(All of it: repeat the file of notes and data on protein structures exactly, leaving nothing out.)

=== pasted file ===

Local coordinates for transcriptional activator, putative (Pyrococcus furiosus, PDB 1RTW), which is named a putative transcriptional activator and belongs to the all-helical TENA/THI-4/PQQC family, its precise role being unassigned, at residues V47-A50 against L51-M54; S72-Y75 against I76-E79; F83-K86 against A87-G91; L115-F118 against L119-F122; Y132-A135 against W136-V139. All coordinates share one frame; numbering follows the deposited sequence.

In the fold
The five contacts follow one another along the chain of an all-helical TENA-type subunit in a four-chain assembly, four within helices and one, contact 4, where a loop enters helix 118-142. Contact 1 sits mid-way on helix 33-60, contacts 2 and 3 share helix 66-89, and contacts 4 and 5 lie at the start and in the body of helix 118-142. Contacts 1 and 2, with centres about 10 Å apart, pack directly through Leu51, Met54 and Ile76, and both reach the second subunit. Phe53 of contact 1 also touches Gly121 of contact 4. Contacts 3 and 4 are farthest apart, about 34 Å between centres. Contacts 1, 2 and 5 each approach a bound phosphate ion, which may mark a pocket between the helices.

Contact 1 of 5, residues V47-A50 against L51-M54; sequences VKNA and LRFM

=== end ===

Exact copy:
Local coordinates for transcriptional activator, putative (Pyrococcus furiosus, PDB 1RTW), which is named a putative transcriptional activator and belongs to the all-helical TENA/THI-4/PQQC family, its precise role being unassigned, at residues V47-A50 against L51-M54; S72-Y75 against I76-E79; F83-K86 against A87-G91; L115-F118 against L119-F122; Y132-A135 against W136-V139. All coordinates share one frame; numbering follows the deposited sequence.

In the fold
The five contacts follow one another along the chain of an all-helical TENA-type subunit in a four-chain assembly, four within helices and one, contact 4, where a loop enters helix 118-142. Contact 1 sits mid-way on helix 33-60, contacts 2 and 3 share helix 66-89, and contacts 4 and 5 lie at the start and in the body of helix 118-142. Contacts 1 and 2, with centres about 10 Å apart, pack directly through Leu51, Met54 and Ile76, and both reach the second subunit. Phe53 of contact 1 also touches Gly121 of contact 4. Contacts 3 and 4 are farthest apart, about 34 Å between centres. Contacts 1, 2 and 5 each approach a bound phosphate ion, which may mark a pocket between the helices.

Contact 1 of 5, residues V47-A50 against L51-M54; sequences VKNA and LRFM